Armed Forces: Bullying

Defence written question – answered on 3rd July 2012.

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Photo of Jim Murphy Jim Murphy Shadow Secretary of State for Defence

To ask the Secretary of State for Defence

(1) under what circumstances an assisting officer would not be offered to a soldier wishing to make a complaint of bullying and harassment;

(2) what his policy is on when an assisting officer should be offered to a soldier wishing to make a complaint of bullying and harassment.

Photo of Andrew Robathan Andrew Robathan The Parliamentary Under-Secretary of State for Defence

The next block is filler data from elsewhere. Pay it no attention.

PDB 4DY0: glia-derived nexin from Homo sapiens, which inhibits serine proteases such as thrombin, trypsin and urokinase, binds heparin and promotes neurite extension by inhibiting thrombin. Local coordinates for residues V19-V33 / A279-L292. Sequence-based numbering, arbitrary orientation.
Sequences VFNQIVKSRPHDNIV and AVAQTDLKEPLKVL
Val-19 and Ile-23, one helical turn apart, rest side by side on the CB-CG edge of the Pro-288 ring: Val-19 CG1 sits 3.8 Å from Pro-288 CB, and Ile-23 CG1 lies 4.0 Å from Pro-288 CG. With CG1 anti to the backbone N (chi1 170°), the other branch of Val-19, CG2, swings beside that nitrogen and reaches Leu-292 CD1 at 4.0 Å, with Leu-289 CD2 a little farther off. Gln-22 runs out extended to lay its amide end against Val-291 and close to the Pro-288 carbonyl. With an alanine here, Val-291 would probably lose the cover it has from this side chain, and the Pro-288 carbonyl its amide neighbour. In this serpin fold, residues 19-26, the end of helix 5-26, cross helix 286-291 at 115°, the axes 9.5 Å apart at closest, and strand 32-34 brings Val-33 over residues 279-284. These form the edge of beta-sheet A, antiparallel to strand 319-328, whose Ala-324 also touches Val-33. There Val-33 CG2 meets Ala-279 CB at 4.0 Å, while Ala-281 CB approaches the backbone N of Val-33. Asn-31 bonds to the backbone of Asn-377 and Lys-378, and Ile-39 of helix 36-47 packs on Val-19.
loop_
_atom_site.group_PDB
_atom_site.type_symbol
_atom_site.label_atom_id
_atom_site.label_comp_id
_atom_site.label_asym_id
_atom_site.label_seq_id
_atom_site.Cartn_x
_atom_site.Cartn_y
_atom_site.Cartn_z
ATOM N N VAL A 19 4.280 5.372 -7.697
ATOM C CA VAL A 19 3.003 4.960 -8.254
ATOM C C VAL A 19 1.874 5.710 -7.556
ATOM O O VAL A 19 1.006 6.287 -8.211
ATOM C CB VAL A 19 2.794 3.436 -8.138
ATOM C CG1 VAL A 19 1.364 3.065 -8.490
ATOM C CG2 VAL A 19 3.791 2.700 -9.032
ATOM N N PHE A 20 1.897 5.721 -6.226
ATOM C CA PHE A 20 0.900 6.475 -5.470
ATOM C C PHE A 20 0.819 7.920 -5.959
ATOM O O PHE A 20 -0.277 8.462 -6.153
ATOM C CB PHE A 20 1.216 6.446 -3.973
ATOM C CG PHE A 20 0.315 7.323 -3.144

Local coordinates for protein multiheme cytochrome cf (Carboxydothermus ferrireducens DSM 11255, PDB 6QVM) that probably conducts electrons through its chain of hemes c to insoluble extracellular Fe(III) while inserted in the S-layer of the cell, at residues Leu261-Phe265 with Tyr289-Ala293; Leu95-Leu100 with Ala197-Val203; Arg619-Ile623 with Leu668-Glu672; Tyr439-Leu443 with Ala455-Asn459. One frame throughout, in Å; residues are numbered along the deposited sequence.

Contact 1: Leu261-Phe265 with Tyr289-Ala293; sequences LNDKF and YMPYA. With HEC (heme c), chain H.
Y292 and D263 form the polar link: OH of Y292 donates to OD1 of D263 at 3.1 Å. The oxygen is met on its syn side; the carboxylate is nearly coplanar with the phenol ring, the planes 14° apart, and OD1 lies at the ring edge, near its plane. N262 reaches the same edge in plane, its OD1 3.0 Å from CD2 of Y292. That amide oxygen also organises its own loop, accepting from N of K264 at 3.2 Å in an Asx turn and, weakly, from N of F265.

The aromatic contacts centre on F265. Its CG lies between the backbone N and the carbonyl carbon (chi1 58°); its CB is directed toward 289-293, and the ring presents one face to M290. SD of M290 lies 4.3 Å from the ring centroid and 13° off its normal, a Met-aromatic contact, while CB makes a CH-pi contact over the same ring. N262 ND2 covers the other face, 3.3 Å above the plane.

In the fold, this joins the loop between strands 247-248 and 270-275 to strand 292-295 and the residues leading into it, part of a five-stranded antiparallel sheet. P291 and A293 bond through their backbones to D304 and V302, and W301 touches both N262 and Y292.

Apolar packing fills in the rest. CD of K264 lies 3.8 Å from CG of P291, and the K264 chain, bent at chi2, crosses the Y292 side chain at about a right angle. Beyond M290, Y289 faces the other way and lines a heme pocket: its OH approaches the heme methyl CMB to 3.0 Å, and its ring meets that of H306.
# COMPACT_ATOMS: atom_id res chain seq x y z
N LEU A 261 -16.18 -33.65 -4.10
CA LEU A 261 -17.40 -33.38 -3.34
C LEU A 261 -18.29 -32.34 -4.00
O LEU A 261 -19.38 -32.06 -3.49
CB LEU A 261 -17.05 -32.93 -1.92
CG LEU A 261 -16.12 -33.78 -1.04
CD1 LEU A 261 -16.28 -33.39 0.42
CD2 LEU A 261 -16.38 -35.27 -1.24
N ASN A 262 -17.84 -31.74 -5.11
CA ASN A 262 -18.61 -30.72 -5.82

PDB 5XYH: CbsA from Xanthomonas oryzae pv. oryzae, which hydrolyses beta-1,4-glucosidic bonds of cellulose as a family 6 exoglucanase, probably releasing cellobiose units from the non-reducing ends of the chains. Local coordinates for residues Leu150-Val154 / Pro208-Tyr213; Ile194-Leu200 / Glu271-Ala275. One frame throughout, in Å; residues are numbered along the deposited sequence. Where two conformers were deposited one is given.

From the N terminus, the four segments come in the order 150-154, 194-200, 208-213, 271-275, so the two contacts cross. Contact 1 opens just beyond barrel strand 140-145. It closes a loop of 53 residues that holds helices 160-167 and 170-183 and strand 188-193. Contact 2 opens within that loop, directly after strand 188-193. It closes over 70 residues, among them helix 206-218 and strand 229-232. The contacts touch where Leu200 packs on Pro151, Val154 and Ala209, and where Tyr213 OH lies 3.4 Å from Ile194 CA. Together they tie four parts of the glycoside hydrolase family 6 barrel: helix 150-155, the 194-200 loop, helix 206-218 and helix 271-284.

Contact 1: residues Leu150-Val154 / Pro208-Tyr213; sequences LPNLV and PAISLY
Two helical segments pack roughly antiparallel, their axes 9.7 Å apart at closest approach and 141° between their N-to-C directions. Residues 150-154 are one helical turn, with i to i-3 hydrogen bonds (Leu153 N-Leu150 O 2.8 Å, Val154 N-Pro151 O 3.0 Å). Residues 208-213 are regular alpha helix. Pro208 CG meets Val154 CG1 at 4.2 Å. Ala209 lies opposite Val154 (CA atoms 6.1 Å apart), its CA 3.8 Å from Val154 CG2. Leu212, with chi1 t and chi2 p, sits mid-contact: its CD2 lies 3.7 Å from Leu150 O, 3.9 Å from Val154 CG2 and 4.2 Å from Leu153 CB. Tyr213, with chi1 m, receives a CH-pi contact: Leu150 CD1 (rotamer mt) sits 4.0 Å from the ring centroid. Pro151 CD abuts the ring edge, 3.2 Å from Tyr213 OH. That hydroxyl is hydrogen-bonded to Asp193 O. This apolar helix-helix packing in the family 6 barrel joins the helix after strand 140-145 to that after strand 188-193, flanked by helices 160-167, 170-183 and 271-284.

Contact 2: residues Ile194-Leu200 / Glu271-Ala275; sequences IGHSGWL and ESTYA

Any officer or soldier wishing to make a complaint about bullying or harassment is entitled, if they wish, to an assisting officer who will help them to prepare their service complaint. They should be offered this support prior to submitting a service complaint, or as soon as the chain of command becomes aware of their wish to submit a service complaint.

A request by an officer or soldier for the support of an assisting officer should not be refused. However, while an individual should always be advised to have an assisting officer, they do not have to have one and the fact that they declined assistance should be recorded.

If the individual making the complaint requests a specific assisting officer, every effort should be made to assign that individual. However, where this is not possible, for instance where a specific assisting officer is deemed unsuitable owing to their proximity to the case, relationship or other valid factors, an alternative assisting officer should be appointed.

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